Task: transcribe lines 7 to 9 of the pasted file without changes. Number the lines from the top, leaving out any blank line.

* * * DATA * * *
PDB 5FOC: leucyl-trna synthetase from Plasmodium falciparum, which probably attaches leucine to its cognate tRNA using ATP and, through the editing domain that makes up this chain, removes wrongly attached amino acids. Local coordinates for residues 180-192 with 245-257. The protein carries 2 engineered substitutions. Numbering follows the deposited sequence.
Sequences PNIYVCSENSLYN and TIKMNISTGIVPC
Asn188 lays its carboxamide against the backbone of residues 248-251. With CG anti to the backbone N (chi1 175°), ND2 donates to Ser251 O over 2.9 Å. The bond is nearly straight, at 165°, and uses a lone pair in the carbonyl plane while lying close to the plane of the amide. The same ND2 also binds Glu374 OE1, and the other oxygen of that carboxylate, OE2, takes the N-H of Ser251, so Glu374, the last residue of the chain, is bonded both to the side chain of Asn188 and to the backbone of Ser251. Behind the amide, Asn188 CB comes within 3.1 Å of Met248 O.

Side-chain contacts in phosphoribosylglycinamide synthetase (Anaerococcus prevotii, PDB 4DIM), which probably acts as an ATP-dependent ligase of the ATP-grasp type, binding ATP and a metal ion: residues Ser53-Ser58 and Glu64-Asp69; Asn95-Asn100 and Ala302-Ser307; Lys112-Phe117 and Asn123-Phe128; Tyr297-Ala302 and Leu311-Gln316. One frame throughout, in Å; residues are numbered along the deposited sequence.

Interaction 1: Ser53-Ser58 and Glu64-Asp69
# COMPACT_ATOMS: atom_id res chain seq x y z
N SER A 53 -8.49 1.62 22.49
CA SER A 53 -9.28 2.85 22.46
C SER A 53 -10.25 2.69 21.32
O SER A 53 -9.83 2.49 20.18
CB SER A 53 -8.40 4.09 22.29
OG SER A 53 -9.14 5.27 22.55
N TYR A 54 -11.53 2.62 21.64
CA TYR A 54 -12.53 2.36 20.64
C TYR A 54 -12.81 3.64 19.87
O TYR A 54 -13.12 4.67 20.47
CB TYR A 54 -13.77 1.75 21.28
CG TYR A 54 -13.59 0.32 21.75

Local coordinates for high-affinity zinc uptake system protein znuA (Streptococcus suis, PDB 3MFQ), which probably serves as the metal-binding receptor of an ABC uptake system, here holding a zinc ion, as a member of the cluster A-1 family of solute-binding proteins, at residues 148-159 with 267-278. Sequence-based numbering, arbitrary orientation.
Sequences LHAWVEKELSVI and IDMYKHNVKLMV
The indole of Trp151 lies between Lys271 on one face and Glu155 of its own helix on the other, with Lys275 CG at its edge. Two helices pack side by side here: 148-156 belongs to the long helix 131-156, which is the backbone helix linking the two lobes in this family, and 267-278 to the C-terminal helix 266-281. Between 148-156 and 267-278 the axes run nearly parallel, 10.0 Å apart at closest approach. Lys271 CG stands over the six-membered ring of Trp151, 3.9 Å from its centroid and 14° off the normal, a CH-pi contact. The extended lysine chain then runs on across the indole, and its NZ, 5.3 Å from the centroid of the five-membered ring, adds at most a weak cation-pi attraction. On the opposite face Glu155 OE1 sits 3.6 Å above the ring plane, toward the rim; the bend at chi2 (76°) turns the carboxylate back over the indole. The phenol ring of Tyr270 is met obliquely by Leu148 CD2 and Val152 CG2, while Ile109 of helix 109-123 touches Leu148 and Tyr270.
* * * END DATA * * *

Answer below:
N SER A 53 -8.49 1.62 22.49
CA SER A 53 -9.28 2.85 22.46
C SER A 53 -10.25 2.69 21.32